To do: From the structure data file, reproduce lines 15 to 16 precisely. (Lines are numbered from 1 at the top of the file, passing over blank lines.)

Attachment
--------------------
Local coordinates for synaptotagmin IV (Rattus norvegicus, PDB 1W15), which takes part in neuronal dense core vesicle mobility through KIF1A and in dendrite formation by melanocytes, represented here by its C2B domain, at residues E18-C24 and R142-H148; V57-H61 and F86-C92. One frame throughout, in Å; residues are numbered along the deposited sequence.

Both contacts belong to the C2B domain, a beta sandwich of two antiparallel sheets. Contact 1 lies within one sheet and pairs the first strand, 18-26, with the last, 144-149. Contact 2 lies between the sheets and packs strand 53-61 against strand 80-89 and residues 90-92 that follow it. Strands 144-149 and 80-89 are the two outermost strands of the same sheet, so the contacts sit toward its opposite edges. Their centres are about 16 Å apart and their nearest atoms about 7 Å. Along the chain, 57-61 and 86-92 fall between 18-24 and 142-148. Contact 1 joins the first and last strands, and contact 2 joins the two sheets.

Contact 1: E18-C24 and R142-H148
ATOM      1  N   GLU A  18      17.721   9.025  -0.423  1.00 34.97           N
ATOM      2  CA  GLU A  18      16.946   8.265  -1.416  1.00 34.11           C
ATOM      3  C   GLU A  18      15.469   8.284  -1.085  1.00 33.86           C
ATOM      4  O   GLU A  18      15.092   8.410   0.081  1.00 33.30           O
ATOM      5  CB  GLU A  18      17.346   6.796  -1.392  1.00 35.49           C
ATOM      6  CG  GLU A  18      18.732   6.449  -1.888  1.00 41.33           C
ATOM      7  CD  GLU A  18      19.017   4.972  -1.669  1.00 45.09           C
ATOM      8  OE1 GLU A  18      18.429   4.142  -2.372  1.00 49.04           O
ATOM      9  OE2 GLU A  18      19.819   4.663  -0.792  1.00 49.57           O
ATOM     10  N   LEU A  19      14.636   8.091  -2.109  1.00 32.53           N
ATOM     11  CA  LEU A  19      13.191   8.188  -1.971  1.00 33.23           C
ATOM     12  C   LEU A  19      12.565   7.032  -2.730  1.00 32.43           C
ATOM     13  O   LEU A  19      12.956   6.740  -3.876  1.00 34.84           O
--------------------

ATOM     12  C   LEU A  19      12.565   7.032  -2.730  1.00 32.43           C
ATOM     13  O   LEU A  19      12.956   6.740  -3.876  1.00 34.84           O